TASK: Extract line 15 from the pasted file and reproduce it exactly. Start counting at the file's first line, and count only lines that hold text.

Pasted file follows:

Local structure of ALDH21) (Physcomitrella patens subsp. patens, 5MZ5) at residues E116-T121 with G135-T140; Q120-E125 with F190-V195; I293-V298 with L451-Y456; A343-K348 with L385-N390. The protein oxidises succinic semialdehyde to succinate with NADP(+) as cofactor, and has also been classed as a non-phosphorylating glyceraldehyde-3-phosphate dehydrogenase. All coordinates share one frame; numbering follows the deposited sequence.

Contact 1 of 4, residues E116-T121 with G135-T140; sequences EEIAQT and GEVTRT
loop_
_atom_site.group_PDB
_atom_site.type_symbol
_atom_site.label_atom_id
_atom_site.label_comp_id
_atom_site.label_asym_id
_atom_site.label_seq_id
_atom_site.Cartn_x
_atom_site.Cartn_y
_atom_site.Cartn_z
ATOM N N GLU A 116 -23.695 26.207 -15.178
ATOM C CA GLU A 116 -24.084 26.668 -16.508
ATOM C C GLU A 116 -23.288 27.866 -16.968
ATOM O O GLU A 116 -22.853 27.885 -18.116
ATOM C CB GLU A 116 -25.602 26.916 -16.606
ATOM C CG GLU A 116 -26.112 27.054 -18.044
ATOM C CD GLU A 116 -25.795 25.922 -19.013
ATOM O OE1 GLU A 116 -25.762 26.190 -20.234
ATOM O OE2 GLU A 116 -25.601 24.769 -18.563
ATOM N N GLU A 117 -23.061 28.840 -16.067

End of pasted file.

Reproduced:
ATOM C C GLU A 116 -23.288 27.866 -16.968